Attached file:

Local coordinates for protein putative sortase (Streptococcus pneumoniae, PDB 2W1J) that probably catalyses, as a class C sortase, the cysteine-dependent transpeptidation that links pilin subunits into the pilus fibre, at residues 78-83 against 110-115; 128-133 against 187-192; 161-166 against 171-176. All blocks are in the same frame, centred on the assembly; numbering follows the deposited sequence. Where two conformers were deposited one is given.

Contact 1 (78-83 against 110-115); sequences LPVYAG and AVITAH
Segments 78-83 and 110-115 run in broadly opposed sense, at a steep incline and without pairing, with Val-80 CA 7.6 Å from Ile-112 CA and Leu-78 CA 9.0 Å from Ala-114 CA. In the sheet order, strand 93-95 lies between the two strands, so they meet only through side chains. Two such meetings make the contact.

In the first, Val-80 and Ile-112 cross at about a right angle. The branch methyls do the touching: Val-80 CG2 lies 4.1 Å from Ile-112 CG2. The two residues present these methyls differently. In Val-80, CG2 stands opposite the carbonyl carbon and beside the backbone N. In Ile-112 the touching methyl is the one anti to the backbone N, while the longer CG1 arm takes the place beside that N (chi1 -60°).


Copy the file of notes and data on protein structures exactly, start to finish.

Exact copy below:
Local coordinates for protein putative sortase (Streptococcus pneumoniae, PDB 2W1J) that probably catalyses, as a class C sortase, the cysteine-dependent transpeptidation that links pilin subunits into the pilus fibre, at residues 78-83 against 110-115; 128-133 against 187-192; 161-166 against 171-176. All blocks are in the same frame, centred on the assembly; numbering follows the deposited sequence. Where two conformers were deposited one is given.

Contact 1 (78-83 against 110-115); sequences LPVYAG and AVITAH
Segments 78-83 and 110-115 run in broadly opposed sense, at a steep incline and without pairing, with Val-80 CA 7.6 Å from Ile-112 CA and Leu-78 CA 9.0 Å from Ala-114 CA. In the sheet order, strand 93-95 lies between the two strands, so they meet only through side chains. Two such meetings make the contact.

In the first, Val-80 and Ile-112 cross at about a right angle. The branch methyls do the touching: Val-80 CG2 lies 4.1 Å from Ile-112 CG2. The two residues present these methyls differently. In Val-80, CG2 stands opposite the carbonyl carbon and beside the backbone N. In Ile-112 the touching methyl is the one anti to the backbone N, while the longer CG1 arm takes the place beside that N (chi1 -60°).